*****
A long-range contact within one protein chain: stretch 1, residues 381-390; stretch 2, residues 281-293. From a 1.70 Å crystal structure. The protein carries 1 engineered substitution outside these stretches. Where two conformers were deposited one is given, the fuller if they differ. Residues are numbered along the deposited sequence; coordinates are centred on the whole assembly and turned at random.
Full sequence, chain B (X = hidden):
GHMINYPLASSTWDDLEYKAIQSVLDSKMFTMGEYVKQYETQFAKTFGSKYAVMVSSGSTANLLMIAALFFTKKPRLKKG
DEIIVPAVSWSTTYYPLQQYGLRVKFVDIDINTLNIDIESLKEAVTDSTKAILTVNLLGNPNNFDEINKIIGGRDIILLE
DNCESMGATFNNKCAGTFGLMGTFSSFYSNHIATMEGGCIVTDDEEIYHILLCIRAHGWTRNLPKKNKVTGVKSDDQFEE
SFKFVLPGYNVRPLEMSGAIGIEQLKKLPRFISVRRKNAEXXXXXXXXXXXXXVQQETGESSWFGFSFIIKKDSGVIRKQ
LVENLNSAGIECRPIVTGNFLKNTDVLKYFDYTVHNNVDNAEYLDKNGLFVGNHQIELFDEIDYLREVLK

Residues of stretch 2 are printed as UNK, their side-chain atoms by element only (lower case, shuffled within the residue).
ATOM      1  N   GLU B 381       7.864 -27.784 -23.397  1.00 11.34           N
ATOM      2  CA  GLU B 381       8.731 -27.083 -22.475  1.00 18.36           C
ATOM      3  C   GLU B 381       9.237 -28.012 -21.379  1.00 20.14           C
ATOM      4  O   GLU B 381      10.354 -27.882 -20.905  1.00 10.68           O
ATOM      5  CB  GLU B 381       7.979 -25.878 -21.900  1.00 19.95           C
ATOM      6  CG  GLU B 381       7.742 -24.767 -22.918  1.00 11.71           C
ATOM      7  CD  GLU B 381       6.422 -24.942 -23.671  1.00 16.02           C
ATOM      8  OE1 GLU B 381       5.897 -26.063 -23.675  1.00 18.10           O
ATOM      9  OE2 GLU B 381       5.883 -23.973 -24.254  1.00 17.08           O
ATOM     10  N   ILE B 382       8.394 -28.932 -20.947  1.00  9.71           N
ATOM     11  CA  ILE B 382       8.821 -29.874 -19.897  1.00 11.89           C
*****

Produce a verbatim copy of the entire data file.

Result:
A long-range contact within one protein chain: stretch 1, residues 381-390; stretch 2, residues 281-293. From a 1.70 Å crystal structure. The protein carries 1 engineered substitution outside these stretches. Where two conformers were deposited one is given, the fuller if they differ. Residues are numbered along the deposited sequence; coordinates are centred on the whole assembly and turned at random.
Full sequence, chain B (X = hidden):
GHMINYPLASSTWDDLEYKAIQSVLDSKMFTMGEYVKQYETQFAKTFGSKYAVMVSSGSTANLLMIAALFFTKKPRLKKG
DEIIVPAVSWSTTYYPLQQYGLRVKFVDIDINTLNIDIESLKEAVTDSTKAILTVNLLGNPNNFDEINKIIGGRDIILLE
DNCESMGATFNNKCAGTFGLMGTFSSFYSNHIATMEGGCIVTDDEEIYHILLCIRAHGWTRNLPKKNKVTGVKSDDQFEE
SFKFVLPGYNVRPLEMSGAIGIEQLKKLPRFISVRRKNAEXXXXXXXXXXXXXVQQETGESSWFGFSFIIKKDSGVIRKQ
LVENLNSAGIECRPIVTGNFLKNTDVLKYFDYTVHNNVDNAEYLDKNGLFVGNHQIELFDEIDYLREVLK

Residues of stretch 2 are printed as UNK, their side-chain atoms by element only (lower case, shuffled within the residue).
ATOM      1  N   GLU B 381       7.864 -27.784 -23.397  1.00 11.34           N
ATOM      2  CA  GLU B 381       8.731 -27.083 -22.475  1.00 18.36           C
ATOM      3  C   GLU B 381       9.237 -28.012 -21.379  1.00 20.14           C
ATOM      4  O   GLU B 381      10.354 -27.882 -20.905  1.00 10.68           O
ATOM      5  CB  GLU B 381       7.979 -25.878 -21.900  1.00 19.95           C
ATOM      6  CG  GLU B 381       7.742 -24.767 -22.918  1.00 11.71           C
ATOM      7  CD  GLU B 381       6.422 -24.942 -23.671  1.00 16.02           C
ATOM      8  OE1 GLU B 381       5.897 -26.063 -23.675  1.00 18.10           O
ATOM      9  OE2 GLU B 381       5.883 -23.973 -24.254  1.00 17.08           O
ATOM     10  N   ILE B 382       8.394 -28.932 -20.947  1.00  9.71           N
ATOM     11  CA  ILE B 382       8.821 -29.874 -19.897  1.00 11.89           C